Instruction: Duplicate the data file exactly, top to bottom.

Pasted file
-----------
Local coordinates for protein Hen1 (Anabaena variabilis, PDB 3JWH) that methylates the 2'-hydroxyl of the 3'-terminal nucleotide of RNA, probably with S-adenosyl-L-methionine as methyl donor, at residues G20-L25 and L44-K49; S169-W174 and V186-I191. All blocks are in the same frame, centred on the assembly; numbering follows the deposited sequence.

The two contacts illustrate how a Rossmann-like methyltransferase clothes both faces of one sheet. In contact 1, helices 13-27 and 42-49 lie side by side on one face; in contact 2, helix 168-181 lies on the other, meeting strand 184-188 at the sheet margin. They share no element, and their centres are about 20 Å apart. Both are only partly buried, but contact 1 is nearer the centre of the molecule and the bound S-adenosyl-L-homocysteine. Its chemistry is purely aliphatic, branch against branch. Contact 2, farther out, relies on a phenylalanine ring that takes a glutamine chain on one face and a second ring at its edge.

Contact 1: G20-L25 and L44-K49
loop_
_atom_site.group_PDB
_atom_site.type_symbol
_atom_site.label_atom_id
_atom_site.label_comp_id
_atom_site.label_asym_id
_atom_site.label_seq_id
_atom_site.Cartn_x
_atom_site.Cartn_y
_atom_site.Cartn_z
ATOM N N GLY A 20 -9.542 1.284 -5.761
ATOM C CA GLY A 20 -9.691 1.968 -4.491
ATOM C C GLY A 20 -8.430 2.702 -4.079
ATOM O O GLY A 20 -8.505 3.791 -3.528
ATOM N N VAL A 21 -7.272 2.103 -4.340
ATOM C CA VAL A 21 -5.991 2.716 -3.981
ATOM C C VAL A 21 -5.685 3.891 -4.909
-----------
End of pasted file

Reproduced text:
Local coordinates for protein Hen1 (Anabaena variabilis, PDB 3JWH) that methylates the 2'-hydroxyl of the 3'-terminal nucleotide of RNA, probably with S-adenosyl-L-methionine as methyl donor, at residues G20-L25 and L44-K49; S169-W174 and V186-I191. All blocks are in the same frame, centred on the assembly; numbering follows the deposited sequence.

The two contacts illustrate how a Rossmann-like methyltransferase clothes both faces of one sheet. In contact 1, helices 13-27 and 42-49 lie side by side on one face; in contact 2, helix 168-181 lies on the other, meeting strand 184-188 at the sheet margin. They share no element, and their centres are about 20 Å apart. Both are only partly buried, but contact 1 is nearer the centre of the molecule and the bound S-adenosyl-L-homocysteine. Its chemistry is purely aliphatic, branch against branch. Contact 2, farther out, relies on a phenylalanine ring that takes a glutamine chain on one face and a second ring at its edge.

Contact 1: G20-L25 and L44-K49
loop_
_atom_site.group_PDB
_atom_site.type_symbol
_atom_site.label_atom_id
_atom_site.label_comp_id
_atom_site.label_asym_id
_atom_site.label_seq_id
_atom_site.Cartn_x
_atom_site.Cartn_y
_atom_site.Cartn_z
ATOM N N GLY A 20 -9.542 1.284 -5.761
ATOM C CA GLY A 20 -9.691 1.968 -4.491
ATOM C C GLY A 20 -8.430 2.702 -4.079
ATOM O O GLY A 20 -8.505 3.791 -3.528
ATOM N N VAL A 21 -7.272 2.103 -4.340
ATOM C CA VAL A 21 -5.991 2.716 -3.981
ATOM C C VAL A 21 -5.685 3.891 -4.909